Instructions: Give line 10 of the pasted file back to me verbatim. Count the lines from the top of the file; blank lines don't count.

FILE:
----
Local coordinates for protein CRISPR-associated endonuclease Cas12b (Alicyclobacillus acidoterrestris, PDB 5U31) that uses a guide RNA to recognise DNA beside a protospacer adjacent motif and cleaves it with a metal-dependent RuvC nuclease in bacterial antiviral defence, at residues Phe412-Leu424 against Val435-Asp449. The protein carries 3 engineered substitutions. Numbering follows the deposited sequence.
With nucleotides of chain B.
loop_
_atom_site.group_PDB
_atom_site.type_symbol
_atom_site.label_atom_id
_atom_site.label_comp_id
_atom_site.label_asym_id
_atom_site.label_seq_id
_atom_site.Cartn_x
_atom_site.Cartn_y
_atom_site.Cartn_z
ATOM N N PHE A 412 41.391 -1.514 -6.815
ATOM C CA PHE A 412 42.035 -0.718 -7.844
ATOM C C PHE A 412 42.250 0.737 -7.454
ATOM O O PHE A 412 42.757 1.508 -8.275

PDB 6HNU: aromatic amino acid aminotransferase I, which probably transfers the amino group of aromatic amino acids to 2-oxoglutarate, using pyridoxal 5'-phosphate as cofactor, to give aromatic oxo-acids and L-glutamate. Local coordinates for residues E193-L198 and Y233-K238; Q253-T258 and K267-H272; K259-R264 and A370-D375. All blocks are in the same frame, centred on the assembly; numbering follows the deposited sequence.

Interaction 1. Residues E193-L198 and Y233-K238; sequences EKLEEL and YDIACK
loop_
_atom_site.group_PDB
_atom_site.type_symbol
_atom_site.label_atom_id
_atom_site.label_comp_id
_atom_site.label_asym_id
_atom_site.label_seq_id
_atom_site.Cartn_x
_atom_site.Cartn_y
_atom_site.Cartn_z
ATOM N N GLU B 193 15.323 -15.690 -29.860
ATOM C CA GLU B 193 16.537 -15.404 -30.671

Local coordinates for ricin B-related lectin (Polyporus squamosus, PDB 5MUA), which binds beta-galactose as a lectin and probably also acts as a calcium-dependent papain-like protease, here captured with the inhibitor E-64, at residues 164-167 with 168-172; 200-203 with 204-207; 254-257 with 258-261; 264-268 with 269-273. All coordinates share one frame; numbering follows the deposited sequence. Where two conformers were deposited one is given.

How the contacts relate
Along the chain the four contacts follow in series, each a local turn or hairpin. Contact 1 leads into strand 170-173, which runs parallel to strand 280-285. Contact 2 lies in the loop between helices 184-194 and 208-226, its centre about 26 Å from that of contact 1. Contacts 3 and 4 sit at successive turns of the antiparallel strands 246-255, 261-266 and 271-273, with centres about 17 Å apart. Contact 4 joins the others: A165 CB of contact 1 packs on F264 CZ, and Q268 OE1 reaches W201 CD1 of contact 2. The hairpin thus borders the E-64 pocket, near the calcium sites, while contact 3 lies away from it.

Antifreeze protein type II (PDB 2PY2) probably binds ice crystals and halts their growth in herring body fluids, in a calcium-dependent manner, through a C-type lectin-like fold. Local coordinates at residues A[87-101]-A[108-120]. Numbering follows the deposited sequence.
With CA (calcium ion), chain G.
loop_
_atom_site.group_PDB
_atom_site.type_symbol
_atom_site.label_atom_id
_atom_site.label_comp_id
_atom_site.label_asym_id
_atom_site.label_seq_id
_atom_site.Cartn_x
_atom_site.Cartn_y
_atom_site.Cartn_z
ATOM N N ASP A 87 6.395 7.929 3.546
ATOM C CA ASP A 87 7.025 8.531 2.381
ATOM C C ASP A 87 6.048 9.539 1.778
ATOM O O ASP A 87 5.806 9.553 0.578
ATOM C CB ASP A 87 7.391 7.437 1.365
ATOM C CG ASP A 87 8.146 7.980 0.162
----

_atom_site.Cartn_x